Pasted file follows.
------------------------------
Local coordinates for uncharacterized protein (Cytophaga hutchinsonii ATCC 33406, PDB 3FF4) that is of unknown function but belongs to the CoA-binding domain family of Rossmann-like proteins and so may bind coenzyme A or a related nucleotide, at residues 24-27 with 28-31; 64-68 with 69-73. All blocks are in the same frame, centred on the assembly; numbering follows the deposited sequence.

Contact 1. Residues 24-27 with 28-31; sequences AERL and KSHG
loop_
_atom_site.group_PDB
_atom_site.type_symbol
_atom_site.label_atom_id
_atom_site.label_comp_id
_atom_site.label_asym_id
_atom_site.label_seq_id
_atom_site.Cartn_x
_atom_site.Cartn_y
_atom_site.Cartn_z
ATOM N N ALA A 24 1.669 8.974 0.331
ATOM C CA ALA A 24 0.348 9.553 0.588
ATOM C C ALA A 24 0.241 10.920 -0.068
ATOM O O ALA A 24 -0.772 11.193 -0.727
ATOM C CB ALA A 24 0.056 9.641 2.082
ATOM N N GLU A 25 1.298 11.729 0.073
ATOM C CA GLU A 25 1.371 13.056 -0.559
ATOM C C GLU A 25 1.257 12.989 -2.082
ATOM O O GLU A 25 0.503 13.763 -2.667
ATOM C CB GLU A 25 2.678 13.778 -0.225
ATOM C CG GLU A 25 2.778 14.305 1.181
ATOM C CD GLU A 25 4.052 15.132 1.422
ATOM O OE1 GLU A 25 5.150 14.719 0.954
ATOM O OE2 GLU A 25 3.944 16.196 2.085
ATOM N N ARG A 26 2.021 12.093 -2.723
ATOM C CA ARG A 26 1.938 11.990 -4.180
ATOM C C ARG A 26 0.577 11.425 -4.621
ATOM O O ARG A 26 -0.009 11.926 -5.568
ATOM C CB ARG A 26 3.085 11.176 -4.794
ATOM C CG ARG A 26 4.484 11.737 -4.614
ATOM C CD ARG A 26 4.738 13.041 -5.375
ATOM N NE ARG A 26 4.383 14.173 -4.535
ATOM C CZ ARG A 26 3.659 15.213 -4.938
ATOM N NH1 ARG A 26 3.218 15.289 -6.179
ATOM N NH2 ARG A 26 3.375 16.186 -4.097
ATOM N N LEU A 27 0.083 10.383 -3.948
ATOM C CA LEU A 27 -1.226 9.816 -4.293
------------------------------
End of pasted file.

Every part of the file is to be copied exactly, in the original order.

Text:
Local coordinates for uncharacterized protein (Cytophaga hutchinsonii ATCC 33406, PDB 3FF4) that is of unknown function but belongs to the CoA-binding domain family of Rossmann-like proteins and so may bind coenzyme A or a related nucleotide, at residues 24-27 with 28-31; 64-68 with 69-73. All blocks are in the same frame, centred on the assembly; numbering follows the deposited sequence.

Contact 1. Residues 24-27 with 28-31; sequences AERL and KSHG
loop_
_atom_site.group_PDB
_atom_site.type_symbol
_atom_site.label_atom_id
_atom_site.label_comp_id
_atom_site.label_asym_id
_atom_site.label_seq_id
_atom_site.Cartn_x
_atom_site.Cartn_y
_atom_site.Cartn_z
ATOM N N ALA A 24 1.669 8.974 0.331
ATOM C CA ALA A 24 0.348 9.553 0.588
ATOM C C ALA A 24 0.241 10.920 -0.068
ATOM O O ALA A 24 -0.772 11.193 -0.727
ATOM C CB ALA A 24 0.056 9.641 2.082
ATOM N N GLU A 25 1.298 11.729 0.073
ATOM C CA GLU A 25 1.371 13.056 -0.559
ATOM C C GLU A 25 1.257 12.989 -2.082
ATOM O O GLU A 25 0.503 13.763 -2.667
ATOM C CB GLU A 25 2.678 13.778 -0.225
ATOM C CG GLU A 25 2.778 14.305 1.181
ATOM C CD GLU A 25 4.052 15.132 1.422
ATOM O OE1 GLU A 25 5.150 14.719 0.954
ATOM O OE2 GLU A 25 3.944 16.196 2.085
ATOM N N ARG A 26 2.021 12.093 -2.723
ATOM C CA ARG A 26 1.938 11.990 -4.180
ATOM C C ARG A 26 0.577 11.425 -4.621
ATOM O O ARG A 26 -0.009 11.926 -5.568
ATOM C CB ARG A 26 3.085 11.176 -4.794
ATOM C CG ARG A 26 4.484 11.737 -4.614
ATOM C CD ARG A 26 4.738 13.041 -5.375
ATOM N NE ARG A 26 4.383 14.173 -4.535
ATOM C CZ ARG A 26 3.659 15.213 -4.938
ATOM N NH1 ARG A 26 3.218 15.289 -6.179
ATOM N NH2 ARG A 26 3.375 16.186 -4.097
ATOM N N LEU A 27 0.083 10.383 -3.948
ATOM C CA LEU A 27 -1.226 9.816 -4.293